Dr. Szathmáry's research has focused on the genetics of the aboriginal peoples of North America. Her work has addressed the causes of type-2 diabetes in aboriginal North Americans, the genetic relationships within and between peoples of North America and Asia, and microevolution of the peoples of the subarctic and arctic. Her field research was conducted among Ottawa, Ojibwa and Dogrib peoples in Ontario and the Northwest Territories. She is the author of over 80 scientific articles and reviews, and has co-edited three books. Dr. Szathmáry is the past editor of the Yearbook of Physical Anthropology (1987-91), and of the American Journal of Physical Anthropology (1995-2001), which is the official publication of the American Association of Physical Anthropologists.
Dr. Szathmáry is a Fellow of the Arctic Institute of North American (1989) and the American Association for the Advancement of Science (1995). She held the Paul T. Baker Lectureship at The Pennsylvania State University in 1992, and was named a life member of the Canadian Association for Physical Anthropology in 1997. In 1998 the American Anthropological Association named her Distinguished Lecturer, which is the highest recognition given by the anthropological discipline for a lifetime of exemplary scholarship.
Alan D. Taylor
Department of Mathematics
Schenectady, NY 12308
Fair Division: From Cake-Cutting to Dispute Resolution (G)
The Mathematics of Voting (G)
Three Impossibility Results in the Context of Modeling Fairness (G)
Alan Taylor is the Marie Louise Bailey Professor of Mathematics at Union College and the 1998 winner of its college-wide Stillman Prize for Teaching. He received his Ph.D. from Dartmouth College and, although trained as a logician, has spent much of the last decade dealing with mathematical questions arising from the field of political science. In addition to publishing a number of research articles, he is the author or co-author of four recent books: Mathematics and Politics, Fair Division: From Cake-Cutting to Dispute Resolution (with S. Brams), The Win-Win Solution: Guaranteeing Fair Shares to Everybody (with S. Brams) and, with W. Zwicker, Simple Games.
Department of Anthropology
107 Swallow Hall
University of Missouri
Columbia, MO 65211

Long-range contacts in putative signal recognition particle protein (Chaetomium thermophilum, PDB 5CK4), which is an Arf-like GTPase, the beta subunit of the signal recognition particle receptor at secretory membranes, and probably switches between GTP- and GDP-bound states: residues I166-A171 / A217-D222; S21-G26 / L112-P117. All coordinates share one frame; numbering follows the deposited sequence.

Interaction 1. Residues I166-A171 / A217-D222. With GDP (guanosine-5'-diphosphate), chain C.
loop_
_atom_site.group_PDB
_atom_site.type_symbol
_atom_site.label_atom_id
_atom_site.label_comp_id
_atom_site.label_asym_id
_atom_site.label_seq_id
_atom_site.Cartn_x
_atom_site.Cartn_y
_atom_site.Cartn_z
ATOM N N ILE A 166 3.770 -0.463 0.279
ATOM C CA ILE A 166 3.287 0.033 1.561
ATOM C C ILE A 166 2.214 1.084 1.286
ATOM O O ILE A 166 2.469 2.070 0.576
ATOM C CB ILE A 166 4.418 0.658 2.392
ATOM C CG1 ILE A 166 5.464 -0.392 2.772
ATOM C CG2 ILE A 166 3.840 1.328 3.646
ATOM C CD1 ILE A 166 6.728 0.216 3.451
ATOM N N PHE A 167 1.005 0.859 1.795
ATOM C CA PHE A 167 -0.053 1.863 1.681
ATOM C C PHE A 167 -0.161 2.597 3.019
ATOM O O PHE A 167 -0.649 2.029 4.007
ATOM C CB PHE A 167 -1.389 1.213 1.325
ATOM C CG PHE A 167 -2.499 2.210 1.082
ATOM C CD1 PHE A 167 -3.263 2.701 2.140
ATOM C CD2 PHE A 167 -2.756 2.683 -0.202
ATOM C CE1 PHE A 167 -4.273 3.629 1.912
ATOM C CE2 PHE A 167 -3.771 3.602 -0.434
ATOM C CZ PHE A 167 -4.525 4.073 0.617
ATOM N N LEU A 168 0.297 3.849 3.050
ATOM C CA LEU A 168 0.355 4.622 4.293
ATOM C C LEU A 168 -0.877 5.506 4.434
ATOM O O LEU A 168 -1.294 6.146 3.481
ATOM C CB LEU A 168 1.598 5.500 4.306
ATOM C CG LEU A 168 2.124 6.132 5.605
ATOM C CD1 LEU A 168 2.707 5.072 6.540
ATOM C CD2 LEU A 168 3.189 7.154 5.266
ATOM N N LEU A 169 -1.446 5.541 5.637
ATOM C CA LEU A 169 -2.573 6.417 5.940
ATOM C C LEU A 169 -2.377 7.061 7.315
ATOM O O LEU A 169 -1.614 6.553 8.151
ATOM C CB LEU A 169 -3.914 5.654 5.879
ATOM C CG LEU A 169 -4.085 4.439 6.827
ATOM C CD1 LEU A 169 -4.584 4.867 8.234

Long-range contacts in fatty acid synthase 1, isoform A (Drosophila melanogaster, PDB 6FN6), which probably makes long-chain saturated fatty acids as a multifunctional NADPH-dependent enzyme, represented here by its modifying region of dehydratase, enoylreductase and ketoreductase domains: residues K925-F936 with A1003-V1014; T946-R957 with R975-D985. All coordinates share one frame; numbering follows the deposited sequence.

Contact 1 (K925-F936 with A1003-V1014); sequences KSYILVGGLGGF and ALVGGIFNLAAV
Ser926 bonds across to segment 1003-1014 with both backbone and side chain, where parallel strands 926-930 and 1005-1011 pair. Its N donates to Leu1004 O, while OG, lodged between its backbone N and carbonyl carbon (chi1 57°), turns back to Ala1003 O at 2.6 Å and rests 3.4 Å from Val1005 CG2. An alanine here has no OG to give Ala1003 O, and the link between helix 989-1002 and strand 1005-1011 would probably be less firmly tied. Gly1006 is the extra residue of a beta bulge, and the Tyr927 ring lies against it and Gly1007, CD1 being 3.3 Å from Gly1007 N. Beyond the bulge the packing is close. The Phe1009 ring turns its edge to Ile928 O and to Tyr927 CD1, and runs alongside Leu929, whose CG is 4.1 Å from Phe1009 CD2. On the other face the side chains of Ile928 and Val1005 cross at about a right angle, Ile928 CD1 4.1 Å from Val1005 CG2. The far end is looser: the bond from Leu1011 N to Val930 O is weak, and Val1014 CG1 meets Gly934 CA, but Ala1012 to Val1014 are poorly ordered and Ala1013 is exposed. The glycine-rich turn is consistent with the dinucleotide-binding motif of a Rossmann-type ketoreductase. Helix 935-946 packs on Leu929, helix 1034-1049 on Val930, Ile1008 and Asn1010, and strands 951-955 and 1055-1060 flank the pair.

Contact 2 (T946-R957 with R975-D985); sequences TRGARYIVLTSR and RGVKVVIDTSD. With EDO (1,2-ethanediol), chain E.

Human Origins: Newest Evidence of Our Earliest Ancestors (P, G)
How Human Intelligence Evolved (G.S)
The Origin of Human Locomotion (P,G.S)
With a dual faculty appointment, Carol Ward serves as the primary link between anthropology and anatomy at the University of Missouri-Columbia. Her interests include the evolution of humans and our closest relatives, apes and monkeys, and her research focuses on fossils from East and South Africa, primarily Kenya. She takes a mechanical approach to the interpretation of the postcranial skeleton and uses these principles to reconstruct the behavior of extinct animals.
Her current research involves description and interpretation of early hominid fossils from Ethiopia. Another interest is the great radiation of apes that lived in the early Miocene (almost 18 million years ago) out of which came human ancestors. Ward is also interested in the functional anatomy of the spines and the hands of modern and fossil humans and of our earlier relatives. She teaches anthropology courses during winter semester only, and anatomy during summer.
Pamela R. Willoughby
Department of Anthropology
University of Alberta
Edmonton, Alberta, Canada T6G 2H4
Mitochondrial Eve and the Middle Stone Age: The African Origin of Modern Humans (P, G, S)
The People Without Culture? The Archaeology of Early Modern Humans in Africa (P, G, S)
The Great Rift Valley: East African Evidence for Our Remote Past (P, G)
Pamela Willoughby is an associate professor of anthropology at the University of Alberta. She received her Ph.D. at the University of California at Los Angeles. Since 1989, she has directed an archaeological project in Southwestern Tanzania dealing with the Middle and Later Stone Age and the origin of anatomically modern humans. Dr. Willoughby has published and lectured widely on these subjects. Her many professional affiliations include the Society for American Archaeology, the American Anthropological Association, and the Society of Africanist Archaeologists, for whom she has been (since 1994) the editor of Nyame Akuma, a bulletin on current research.
Milford H. Wolpoff
Department of Anthropology
University of Michigan
Ann Arbor, MI 48109-1382
Phone and Fax: 734 4753291
A Neandertal in Your Closet? - (P,G,S)
Modern Human Origins (P,G,S)
The Origin of Humanity (P,G,S)
Milford Wolpoff is a professor of anthropology at the University of Michigan whose interests include evolutionary process and theory and functional morphology. He has firsthand experience with virtually the entire human and pre-human fossil record, from evidence of hominid origins to the appearance of modern humans and their evolution. His research overseas has been supported by grants from the National Science Foundation, the Committee for Scholarly Exchange with the People's Republic of China and the National Academy of Sciences, among others. Wolpoff is one of the developers of the Multiregional Evolution hypothesis about the pattern of human evolution, and is deeply involved in the ongoing debate over the place of Neanderthals. His recent books include the definitive textbook Paleoanthropology and the award-winning Race and Human Evolution with Dr. Rachel Caspari. Wolpoff is often heard on PBS, quoted in articles on fossil and genetic discoveries in the New York Times and other newspapers and cited in journals and magazines.